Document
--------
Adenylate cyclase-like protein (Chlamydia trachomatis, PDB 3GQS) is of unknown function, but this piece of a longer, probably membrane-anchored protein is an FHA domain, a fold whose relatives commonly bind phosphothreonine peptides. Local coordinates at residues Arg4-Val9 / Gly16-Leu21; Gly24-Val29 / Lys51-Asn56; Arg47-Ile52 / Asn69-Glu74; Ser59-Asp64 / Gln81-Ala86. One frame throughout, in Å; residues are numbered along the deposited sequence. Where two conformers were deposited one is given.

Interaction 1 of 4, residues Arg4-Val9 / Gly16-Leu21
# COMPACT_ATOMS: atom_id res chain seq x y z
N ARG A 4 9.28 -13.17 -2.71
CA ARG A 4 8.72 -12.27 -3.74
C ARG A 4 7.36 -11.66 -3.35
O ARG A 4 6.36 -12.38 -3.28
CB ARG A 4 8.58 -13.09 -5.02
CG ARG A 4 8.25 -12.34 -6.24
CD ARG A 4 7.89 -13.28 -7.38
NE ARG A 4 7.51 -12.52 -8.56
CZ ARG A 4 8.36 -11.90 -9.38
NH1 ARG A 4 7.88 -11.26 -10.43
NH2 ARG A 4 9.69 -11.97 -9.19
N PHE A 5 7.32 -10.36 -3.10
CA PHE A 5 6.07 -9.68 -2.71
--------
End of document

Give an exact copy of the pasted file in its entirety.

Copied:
Adenylate cyclase-like protein (Chlamydia trachomatis, PDB 3GQS) is of unknown function, but this piece of a longer, probably membrane-anchored protein is an FHA domain, a fold whose relatives commonly bind phosphothreonine peptides. Local coordinates at residues Arg4-Val9 / Gly16-Leu21; Gly24-Val29 / Lys51-Asn56; Arg47-Ile52 / Asn69-Glu74; Ser59-Asp64 / Gln81-Ala86. One frame throughout, in Å; residues are numbered along the deposited sequence. Where two conformers were deposited one is given.

Interaction 1 of 4, residues Arg4-Val9 / Gly16-Leu21
# COMPACT_ATOMS: atom_id res chain seq x y z
N ARG A 4 9.28 -13.17 -2.71
CA ARG A 4 8.72 -12.27 -3.74
C ARG A 4 7.36 -11.66 -3.35
O ARG A 4 6.36 -12.38 -3.28
CB ARG A 4 8.58 -13.09 -5.02
CG ARG A 4 8.25 -12.34 -6.24
CD ARG A 4 7.89 -13.28 -7.38
NE ARG A 4 7.51 -12.52 -8.56
CZ ARG A 4 8.36 -11.90 -9.38
NH1 ARG A 4 7.88 -11.26 -10.43
NH2 ARG A 4 9.69 -11.97 -9.19
N PHE A 5 7.32 -10.36 -3.10
CA PHE A 5 6.07 -9.68 -2.71